“I know you very well, Moses. Better than you know yourself. You can’t resist me, and you hate yourself for this. I need only click my fingers and you come running to me like a jackal pup. I can make you grovel and lick my toes any time I want. There’s nothing I can’t make you do if I so much as hint I’d like you in my bed.”

***

The years went by. Moses jealousy of Hatshepsut and Senenmut grew……and grew. One day, when Moses anger was more than he could bear, he saw Senenmut inspecting a large barn on land that he (Senenmut) administered.

“Oy you” shouted Moses, “I want a word with you”

“If you want a word with me, you’ll have to address me more civilly than ‘oy you,'” said Senenmut. “I’ll remind you I’m now senior to you in Hatshepsut’s household, and have supplanted you in her affections. You’re going to have to know your place”

“Let’s settle this right now” said Moses, “man to man, no holds barred.”

***

Senenmut closed in, and they began to wrestle. The fight seemed to Moses to go on for an eternity, for Senenmut was the strongest man he’d ever wrestled. There were moments when Moses had Senenmut in an unbreakable grip, only to have Senenmut break free and put an unbreakable grip on Moses……….

Just when Moses felt he had no more to give, he somehow got his fingers around Senenmut’s throat and squeezed……and squeezed. Senenmut gurgled, became slack, and fell…….dead.

***

There being no-one else around, Moses, by means of a spade he found in the barn, dug a hole, dumped Senenmut in it undetected, then filled the hole. Realising he now had no choice but to leave Egypt forever, and forthwith, Moses began moving fast towards  Egypt’s eastern border…………

Sources:
– Exodus 2
Women in Scripture
Bible Archeology
– The Perplexing Historical Moses

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5 Responses to Out Of Egypt

  1. Cheri says:

    Oy you! Now that cracked me up big time. This paraphrase was fun to read and helped me understand the detailed back story that gave Moses no choice but to flee. Well done.

    • Christopher says:

      If reading these re-told bible narratives causes you to return to the Good Book and to re-read it from a more enlightened perspective, and with more reverence, I can die happy…….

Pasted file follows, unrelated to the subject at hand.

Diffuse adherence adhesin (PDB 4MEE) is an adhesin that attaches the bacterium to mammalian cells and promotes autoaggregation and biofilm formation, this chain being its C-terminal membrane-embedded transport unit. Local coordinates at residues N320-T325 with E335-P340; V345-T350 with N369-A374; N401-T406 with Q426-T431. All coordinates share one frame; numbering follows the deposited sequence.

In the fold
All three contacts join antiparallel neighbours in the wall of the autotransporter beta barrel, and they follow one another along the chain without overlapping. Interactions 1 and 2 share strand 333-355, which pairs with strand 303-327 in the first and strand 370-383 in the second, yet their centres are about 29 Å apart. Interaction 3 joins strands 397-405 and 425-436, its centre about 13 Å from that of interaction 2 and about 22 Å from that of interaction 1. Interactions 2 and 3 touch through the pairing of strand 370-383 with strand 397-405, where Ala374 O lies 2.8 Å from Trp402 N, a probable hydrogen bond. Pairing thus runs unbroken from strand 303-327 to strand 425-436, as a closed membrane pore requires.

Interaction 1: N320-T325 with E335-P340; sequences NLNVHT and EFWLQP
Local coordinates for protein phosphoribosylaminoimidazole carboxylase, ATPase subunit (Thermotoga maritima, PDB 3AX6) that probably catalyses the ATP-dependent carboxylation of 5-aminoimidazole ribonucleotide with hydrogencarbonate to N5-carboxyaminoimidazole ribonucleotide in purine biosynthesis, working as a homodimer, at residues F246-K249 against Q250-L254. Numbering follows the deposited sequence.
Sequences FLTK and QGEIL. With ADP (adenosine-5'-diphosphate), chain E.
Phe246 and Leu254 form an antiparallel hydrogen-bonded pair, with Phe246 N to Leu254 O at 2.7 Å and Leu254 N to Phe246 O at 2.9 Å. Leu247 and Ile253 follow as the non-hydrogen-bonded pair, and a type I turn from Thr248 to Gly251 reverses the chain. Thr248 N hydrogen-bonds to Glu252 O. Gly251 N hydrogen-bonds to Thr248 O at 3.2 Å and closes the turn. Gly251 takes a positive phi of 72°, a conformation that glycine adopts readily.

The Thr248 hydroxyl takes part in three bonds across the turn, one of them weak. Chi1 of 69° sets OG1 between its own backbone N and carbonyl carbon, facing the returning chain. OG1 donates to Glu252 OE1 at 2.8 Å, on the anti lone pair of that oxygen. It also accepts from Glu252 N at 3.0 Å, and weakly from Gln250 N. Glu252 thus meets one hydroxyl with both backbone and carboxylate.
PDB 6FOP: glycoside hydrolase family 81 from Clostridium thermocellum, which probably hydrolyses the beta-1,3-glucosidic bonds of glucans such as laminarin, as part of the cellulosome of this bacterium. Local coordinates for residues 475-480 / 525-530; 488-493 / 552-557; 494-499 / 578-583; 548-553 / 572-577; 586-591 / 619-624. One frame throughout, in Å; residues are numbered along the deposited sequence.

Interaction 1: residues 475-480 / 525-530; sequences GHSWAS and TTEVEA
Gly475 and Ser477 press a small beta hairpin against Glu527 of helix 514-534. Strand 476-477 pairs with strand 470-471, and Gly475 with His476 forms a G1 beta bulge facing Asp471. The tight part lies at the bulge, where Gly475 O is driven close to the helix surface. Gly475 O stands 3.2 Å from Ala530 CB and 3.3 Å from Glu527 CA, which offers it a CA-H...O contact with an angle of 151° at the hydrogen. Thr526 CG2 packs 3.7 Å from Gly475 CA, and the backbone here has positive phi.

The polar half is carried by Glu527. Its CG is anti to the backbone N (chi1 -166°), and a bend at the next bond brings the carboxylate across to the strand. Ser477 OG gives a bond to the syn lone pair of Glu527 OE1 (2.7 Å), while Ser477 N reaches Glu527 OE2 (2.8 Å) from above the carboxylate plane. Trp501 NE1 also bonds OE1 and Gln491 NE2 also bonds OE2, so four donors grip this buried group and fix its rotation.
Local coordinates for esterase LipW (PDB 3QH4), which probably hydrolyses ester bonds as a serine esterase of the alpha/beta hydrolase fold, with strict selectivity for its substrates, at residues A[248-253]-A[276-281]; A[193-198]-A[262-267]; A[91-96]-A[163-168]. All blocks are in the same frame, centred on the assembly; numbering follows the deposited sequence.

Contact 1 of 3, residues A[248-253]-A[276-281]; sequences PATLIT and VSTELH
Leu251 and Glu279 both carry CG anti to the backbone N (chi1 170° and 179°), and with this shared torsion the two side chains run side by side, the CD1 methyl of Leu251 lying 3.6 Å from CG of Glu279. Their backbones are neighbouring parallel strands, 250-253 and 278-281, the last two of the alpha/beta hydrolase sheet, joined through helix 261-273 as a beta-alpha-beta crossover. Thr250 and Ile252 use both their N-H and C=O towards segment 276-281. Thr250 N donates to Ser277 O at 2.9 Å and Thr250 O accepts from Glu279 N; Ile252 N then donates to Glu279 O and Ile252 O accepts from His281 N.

• Cheri says:

        I am amazed at your mission. I am going to take a class in May with a study group with whom we have studied in the past. We have been assigned St. Augustine, Maimonides and the head of the Sufi Muslim mystical movement (do not know his name). Perhaps your clever retelling of these old stories might help. But what I want to know (forgive me if you have already answered this question somewhere in your blog(s) ), is what motivated you to do this.

        • Christopher says:

          What motivated me to do this was simply to have fun. No more and no less.

          I’d become bored writing prose, which I saw as time went on was no more than pretentious drivel, that I’d be embarrassed to write today. I’d changed, it seems.

          What now to do? Why not fiction of some kind? Having neither the talent nor imagination to write unaided fiction, I could only write fiction based on something done before. The Bible seemed perfect.

          Re-telling the Bible stories as irreverently, as sacrilegiously and as imaginatively as I like, I can also indulge in writing dialogue, that I love doing because, quite apart from never quite knowing where it will go – which makes the process exciting – it’s so effortless, which suits me perfectly, being as I’ve always been, allergic to hard work.

        • Cheri says:

          What a fresh honest answer.